It should be noted that roles do not imply device type, model or brand. Direct mappings between devices and roles may occur in practice, but the mappings are flexible such that they may change as device attributes or capabilities change. For example, newer devices may support more roles than do older devices. One example of a role is a phone capable of functioning as an email client may play an “EmailClient” role in a service description associated with an email service. Other roles in an email service may include “SMTPServer,” “POPServer” and “IMAPServer.” Roles in a data connectivity service may include “Host,” “Router,” “Wireless Access Point,” “Head End,” “Border Gateway” and “Authentication, Authorization, Account Server.”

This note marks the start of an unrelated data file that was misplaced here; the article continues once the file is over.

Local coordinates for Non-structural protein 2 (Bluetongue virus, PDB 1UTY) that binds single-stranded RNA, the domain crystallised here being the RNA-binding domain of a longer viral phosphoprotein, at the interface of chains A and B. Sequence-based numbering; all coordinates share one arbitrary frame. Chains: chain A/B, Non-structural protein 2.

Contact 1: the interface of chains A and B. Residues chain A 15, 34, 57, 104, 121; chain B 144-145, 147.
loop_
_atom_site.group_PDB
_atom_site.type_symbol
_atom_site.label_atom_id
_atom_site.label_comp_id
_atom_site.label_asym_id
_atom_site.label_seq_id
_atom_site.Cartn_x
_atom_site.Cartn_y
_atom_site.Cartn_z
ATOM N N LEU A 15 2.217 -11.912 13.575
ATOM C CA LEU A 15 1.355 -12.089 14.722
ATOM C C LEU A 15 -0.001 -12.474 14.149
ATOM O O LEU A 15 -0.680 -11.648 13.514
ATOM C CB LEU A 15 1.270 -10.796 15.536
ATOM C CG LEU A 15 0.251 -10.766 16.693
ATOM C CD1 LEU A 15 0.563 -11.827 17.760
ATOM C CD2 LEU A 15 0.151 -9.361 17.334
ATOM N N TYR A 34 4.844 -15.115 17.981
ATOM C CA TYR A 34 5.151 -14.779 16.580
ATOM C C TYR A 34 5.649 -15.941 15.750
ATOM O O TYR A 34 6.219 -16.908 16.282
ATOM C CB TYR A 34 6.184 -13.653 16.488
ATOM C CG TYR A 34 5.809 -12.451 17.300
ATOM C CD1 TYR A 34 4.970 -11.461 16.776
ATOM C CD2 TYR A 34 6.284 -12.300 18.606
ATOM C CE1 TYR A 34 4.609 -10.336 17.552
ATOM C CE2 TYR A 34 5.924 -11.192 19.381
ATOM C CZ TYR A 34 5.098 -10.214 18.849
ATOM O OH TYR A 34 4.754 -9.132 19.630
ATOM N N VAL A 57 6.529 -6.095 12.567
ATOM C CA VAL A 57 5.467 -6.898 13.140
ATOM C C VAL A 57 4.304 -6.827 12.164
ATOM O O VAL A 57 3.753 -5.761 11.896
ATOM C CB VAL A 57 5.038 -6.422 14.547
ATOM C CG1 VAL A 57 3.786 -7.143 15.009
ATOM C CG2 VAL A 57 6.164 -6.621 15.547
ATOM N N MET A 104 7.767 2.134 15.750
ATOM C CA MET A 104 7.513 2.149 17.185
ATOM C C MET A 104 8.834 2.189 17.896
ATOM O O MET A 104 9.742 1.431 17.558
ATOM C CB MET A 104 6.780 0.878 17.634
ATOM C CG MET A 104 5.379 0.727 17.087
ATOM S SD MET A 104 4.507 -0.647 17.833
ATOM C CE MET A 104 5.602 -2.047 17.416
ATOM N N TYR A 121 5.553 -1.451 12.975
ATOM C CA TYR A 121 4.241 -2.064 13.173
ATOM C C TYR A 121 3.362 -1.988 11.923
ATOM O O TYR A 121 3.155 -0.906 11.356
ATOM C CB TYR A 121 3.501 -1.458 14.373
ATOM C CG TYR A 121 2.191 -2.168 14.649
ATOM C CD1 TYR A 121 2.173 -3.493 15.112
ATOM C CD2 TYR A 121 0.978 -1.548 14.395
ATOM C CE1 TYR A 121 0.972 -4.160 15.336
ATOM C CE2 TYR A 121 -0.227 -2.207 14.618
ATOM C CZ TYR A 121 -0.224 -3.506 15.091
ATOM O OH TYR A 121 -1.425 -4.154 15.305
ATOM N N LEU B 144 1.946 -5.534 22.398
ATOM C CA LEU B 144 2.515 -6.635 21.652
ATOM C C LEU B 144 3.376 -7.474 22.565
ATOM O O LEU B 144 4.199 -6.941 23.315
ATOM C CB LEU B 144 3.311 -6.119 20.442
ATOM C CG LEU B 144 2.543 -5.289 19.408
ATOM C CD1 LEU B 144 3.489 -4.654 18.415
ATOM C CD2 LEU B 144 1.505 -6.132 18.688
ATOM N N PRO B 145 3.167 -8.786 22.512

The service normalization block 705 employs an application programming interface (API), allowing it to exchange information with an interactive voice response (IVR) system 745, a console 750 for a customer service representative (CSR), a Self-Service Management (SSM) application module 755 and other applications 760, 765 as may be found advantageous in a particular environment.